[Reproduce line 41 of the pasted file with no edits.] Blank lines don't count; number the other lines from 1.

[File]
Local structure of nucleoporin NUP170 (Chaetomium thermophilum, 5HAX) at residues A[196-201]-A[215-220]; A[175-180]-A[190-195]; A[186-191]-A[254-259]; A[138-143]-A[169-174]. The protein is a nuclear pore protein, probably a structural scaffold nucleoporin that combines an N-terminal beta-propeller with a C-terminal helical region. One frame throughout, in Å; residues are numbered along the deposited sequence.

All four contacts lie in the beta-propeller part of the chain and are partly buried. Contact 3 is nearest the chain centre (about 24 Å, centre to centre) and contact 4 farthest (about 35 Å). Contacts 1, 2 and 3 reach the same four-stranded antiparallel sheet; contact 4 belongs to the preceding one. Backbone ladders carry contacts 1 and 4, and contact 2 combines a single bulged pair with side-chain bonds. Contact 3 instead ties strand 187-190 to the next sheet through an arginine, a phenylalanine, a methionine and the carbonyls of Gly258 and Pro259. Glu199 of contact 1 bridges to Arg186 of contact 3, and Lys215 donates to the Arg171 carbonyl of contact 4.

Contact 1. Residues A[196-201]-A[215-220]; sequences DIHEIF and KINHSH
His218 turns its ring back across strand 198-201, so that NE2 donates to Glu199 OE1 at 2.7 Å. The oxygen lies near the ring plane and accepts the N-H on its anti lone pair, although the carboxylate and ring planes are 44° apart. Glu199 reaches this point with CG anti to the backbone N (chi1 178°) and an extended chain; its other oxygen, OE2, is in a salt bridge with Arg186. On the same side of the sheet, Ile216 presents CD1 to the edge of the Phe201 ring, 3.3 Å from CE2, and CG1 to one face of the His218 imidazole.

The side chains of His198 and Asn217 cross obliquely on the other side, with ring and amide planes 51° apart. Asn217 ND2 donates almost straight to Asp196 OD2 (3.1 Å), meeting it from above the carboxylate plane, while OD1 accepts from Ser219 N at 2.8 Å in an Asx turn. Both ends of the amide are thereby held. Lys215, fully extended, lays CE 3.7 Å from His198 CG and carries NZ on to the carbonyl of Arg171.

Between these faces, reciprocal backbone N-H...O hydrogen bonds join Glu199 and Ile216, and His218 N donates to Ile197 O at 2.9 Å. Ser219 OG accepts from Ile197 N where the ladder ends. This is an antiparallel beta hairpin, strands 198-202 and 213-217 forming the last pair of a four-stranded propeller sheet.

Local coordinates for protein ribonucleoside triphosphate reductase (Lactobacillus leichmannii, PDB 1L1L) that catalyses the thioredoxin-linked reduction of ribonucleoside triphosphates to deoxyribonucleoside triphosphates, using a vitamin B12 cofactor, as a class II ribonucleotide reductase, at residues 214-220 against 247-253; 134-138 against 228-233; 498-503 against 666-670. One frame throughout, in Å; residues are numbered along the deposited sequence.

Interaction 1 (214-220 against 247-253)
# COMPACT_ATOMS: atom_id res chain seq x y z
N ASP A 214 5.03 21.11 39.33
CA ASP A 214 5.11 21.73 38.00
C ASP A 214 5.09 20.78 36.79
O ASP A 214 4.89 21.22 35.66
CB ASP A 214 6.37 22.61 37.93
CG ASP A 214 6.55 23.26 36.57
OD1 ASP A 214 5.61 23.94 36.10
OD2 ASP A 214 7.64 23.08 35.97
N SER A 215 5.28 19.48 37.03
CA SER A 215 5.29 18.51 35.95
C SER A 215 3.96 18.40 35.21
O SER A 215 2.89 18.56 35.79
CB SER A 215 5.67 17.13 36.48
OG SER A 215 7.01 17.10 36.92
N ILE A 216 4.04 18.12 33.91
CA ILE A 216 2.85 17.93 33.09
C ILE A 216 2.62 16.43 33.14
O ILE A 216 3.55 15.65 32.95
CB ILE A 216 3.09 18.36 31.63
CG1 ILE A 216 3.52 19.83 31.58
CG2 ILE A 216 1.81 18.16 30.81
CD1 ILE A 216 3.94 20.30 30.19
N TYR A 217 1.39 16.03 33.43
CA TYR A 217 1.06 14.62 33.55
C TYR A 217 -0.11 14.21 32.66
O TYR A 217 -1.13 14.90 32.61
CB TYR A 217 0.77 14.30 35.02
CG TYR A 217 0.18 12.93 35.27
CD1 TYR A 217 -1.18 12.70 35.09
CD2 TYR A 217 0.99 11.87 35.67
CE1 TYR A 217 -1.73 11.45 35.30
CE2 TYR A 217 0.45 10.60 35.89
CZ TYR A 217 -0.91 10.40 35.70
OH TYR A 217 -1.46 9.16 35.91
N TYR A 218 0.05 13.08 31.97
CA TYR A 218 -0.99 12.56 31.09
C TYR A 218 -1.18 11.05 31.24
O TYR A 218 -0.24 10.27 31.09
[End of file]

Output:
CE2 TYR A 217 0.45 10.60 35.89